Federal appeals court reverses stem cell research funding ban

Federal appeals court reverses stem cell research funding ban

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[JURIST] The US Appeals Court for the District of Columbia Circuit [official website] on Friday overturned [opinion, PDF] last year’s ruling that placed a preliminary injunction [text, PDF, JURIST report] on federal funding of embryonic stem cell [JURIST archive] research. In a 2-1 vote by a three-judge panel, the court concluded that those opposing the funding had not shown that their case was likely to succeed on the merits. Additionally, the court gave considerable weight to the inequity that the injunction would impose on researchers who rely on federal funding

The hardship a preliminary injunction would impose
upon … researchers … would be certain and substantial. The injunction entered by the district court would preclude the NIH [National Institutes of Health] from funding new … projects it has or would have deemed meritorious, thereby inevitably denying other scientists funds they would have received. Even more
problematic, the injunction would bar further disbursements to … researchers who have already begun multi-year projects in reliance upon a grant from the NIH; their investments in project planning would be a loss, their expenditures for equipment a waste, and their staffs out of a job.

The Obama administration considers the ruling a major victory that will allow for scientists and patients around the world to benefit from the medical developments and discoveries that will arise from the research.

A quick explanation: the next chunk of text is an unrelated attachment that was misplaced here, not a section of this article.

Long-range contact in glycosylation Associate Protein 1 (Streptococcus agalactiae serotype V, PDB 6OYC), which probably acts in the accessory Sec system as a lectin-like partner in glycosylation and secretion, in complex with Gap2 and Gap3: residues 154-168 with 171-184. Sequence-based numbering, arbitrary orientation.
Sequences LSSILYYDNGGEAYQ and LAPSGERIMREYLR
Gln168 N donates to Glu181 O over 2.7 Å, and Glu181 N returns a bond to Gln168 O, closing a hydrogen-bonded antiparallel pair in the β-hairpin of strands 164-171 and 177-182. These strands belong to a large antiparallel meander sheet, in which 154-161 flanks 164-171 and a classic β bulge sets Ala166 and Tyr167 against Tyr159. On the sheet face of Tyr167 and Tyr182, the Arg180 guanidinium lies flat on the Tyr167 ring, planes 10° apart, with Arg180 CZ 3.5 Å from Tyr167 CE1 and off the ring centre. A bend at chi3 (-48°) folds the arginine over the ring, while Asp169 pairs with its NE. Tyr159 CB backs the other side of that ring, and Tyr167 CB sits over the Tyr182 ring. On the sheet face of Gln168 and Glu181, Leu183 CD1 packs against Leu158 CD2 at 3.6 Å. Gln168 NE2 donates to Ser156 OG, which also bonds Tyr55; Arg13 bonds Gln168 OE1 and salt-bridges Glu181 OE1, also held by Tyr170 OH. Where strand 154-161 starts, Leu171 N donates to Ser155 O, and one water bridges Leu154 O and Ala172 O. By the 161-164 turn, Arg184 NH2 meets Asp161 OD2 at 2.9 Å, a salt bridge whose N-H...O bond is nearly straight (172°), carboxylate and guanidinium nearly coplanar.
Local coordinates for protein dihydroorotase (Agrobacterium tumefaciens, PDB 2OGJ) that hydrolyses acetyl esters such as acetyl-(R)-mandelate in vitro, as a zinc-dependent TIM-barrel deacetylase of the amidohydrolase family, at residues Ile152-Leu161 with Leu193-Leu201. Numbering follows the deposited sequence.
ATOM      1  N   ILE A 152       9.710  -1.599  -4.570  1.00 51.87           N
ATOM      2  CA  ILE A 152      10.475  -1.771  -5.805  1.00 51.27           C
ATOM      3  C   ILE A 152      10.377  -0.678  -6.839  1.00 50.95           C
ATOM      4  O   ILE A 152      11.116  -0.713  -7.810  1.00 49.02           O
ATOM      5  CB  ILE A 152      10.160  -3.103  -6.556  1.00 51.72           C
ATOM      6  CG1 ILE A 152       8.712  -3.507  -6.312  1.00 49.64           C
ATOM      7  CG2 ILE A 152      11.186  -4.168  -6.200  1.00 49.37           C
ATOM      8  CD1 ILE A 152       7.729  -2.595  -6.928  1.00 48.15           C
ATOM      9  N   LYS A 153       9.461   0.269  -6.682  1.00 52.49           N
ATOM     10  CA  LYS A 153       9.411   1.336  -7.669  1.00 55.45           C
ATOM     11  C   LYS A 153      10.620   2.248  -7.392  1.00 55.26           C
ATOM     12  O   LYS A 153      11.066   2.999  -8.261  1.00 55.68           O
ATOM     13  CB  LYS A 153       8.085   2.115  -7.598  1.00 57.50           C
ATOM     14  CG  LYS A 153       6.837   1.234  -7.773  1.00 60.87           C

Federal funding for embryonic stem cell research has been a long uphill battle for the Obama administration. In 2009, President Barack Obama [official website] signed [press release] an executive order [text; JURIST report] which removed the previous administration’s eight-year restriction on federal funding for human embryonic stem cell research. After the preliminary injunction on stem research was granted last year, the Obama administration appealed [JURIST report] the injunction, arguing that the ruling was overbroad, endangering an array of research across multiple programs and centers while only serving a very attenuated economic interest of the plaintiffs in the case. While the appeals process was underway, the court granted a long-term stay which allowed federal funding to continue [JURIST report] while the court reached a decision.